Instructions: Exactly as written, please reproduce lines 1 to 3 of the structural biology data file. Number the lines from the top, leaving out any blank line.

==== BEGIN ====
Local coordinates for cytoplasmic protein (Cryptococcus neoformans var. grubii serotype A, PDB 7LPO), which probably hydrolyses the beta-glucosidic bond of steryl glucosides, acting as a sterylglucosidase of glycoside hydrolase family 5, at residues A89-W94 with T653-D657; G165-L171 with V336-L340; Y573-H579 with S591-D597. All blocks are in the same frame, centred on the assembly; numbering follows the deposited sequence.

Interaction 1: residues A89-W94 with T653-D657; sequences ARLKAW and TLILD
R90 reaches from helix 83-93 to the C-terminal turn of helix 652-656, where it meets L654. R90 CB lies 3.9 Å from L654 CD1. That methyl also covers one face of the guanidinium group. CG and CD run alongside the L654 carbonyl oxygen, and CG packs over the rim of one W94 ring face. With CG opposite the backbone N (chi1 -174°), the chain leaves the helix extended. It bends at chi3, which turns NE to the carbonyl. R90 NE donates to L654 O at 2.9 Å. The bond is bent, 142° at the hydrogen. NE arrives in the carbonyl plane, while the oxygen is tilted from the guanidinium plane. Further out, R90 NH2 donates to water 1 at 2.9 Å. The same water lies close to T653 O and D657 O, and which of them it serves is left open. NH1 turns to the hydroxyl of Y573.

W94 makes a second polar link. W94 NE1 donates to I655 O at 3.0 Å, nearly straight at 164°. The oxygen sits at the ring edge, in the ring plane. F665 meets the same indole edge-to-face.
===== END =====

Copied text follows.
Local coordinates for cytoplasmic protein (Cryptococcus neoformans var. grubii serotype A, PDB 7LPO), which probably hydrolyses the beta-glucosidic bond of steryl glucosides, acting as a sterylglucosidase of glycoside hydrolase family 5, at residues A89-W94 with T653-D657; G165-L171 with V336-L340; Y573-H579 with S591-D597. All blocks are in the same frame, centred on the assembly; numbering follows the deposited sequence.

Interaction 1: residues A89-W94 with T653-D657; sequences ARLKAW and TLILD
R90 reaches from helix 83-93 to the C-terminal turn of helix 652-656, where it meets L654. R90 CB lies 3.9 Å from L654 CD1. That methyl also covers one face of the guanidinium group. CG and CD run alongside the L654 carbonyl oxygen, and CG packs over the rim of one W94 ring face. With CG opposite the backbone N (chi1 -174°), the chain leaves the helix extended. It bends at chi3, which turns NE to the carbonyl. R90 NE donates to L654 O at 2.9 Å. The bond is bent, 142° at the hydrogen. NE arrives in the carbonyl plane, while the oxygen is tilted from the guanidinium plane. Further out, R90 NH2 donates to water 1 at 2.9 Å. The same water lies close to T653 O and D657 O, and which of them it serves is left open. NH1 turns to the hydroxyl of Y573.